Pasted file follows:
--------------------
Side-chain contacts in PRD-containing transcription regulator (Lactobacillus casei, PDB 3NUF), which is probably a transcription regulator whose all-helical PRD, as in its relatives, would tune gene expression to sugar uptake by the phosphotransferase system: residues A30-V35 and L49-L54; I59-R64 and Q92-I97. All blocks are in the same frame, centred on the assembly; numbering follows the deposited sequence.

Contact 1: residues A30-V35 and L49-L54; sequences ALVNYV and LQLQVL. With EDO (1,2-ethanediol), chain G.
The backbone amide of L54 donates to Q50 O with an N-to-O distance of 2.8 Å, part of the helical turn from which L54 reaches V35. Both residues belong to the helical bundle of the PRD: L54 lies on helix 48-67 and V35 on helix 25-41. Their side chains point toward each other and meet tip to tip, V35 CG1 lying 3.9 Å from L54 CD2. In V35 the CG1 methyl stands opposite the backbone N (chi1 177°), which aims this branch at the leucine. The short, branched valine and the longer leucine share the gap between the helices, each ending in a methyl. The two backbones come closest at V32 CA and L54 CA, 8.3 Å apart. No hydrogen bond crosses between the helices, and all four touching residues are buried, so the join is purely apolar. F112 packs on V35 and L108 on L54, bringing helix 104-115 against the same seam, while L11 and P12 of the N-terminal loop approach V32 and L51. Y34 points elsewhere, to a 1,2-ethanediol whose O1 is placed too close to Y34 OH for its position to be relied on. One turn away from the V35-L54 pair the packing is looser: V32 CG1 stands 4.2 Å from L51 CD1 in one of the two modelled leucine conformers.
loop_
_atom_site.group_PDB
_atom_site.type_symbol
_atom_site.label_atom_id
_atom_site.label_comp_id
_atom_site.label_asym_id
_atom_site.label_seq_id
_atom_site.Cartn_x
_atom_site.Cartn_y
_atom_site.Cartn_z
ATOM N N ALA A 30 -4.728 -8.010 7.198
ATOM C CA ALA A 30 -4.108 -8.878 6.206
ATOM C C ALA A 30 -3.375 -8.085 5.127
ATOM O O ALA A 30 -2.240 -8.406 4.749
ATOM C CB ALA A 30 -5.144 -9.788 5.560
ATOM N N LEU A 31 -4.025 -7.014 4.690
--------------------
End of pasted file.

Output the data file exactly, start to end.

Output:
Side-chain contacts in PRD-containing transcription regulator (Lactobacillus casei, PDB 3NUF), which is probably a transcription regulator whose all-helical PRD, as in its relatives, would tune gene expression to sugar uptake by the phosphotransferase system: residues A30-V35 and L49-L54; I59-R64 and Q92-I97. All blocks are in the same frame, centred on the assembly; numbering follows the deposited sequence.

Contact 1: residues A30-V35 and L49-L54; sequences ALVNYV and LQLQVL. With EDO (1,2-ethanediol), chain G.
The backbone amide of L54 donates to Q50 O with an N-to-O distance of 2.8 Å, part of the helical turn from which L54 reaches V35. Both residues belong to the helical bundle of the PRD: L54 lies on helix 48-67 and V35 on helix 25-41. Their side chains point toward each other and meet tip to tip, V35 CG1 lying 3.9 Å from L54 CD2. In V35 the CG1 methyl stands opposite the backbone N (chi1 177°), which aims this branch at the leucine. The short, branched valine and the longer leucine share the gap between the helices, each ending in a methyl. The two backbones come closest at V32 CA and L54 CA, 8.3 Å apart. No hydrogen bond crosses between the helices, and all four touching residues are buried, so the join is purely apolar. F112 packs on V35 and L108 on L54, bringing helix 104-115 against the same seam, while L11 and P12 of the N-terminal loop approach V32 and L51. Y34 points elsewhere, to a 1,2-ethanediol whose O1 is placed too close to Y34 OH for its position to be relied on. One turn away from the V35-L54 pair the packing is looser: V32 CG1 stands 4.2 Å from L51 CD1 in one of the two modelled leucine conformers.
loop_
_atom_site.group_PDB
_atom_site.type_symbol
_atom_site.label_atom_id
_atom_site.label_comp_id
_atom_site.label_asym_id
_atom_site.label_seq_id
_atom_site.Cartn_x
_atom_site.Cartn_y
_atom_site.Cartn_z
ATOM N N ALA A 30 -4.728 -8.010 7.198
ATOM C CA ALA A 30 -4.108 -8.878 6.206
ATOM C C ALA A 30 -3.375 -8.085 5.127
ATOM O O ALA A 30 -2.240 -8.406 4.749
ATOM C CB ALA A 30 -5.144 -9.788 5.560
ATOM N N LEU A 31 -4.025 -7.014 4.690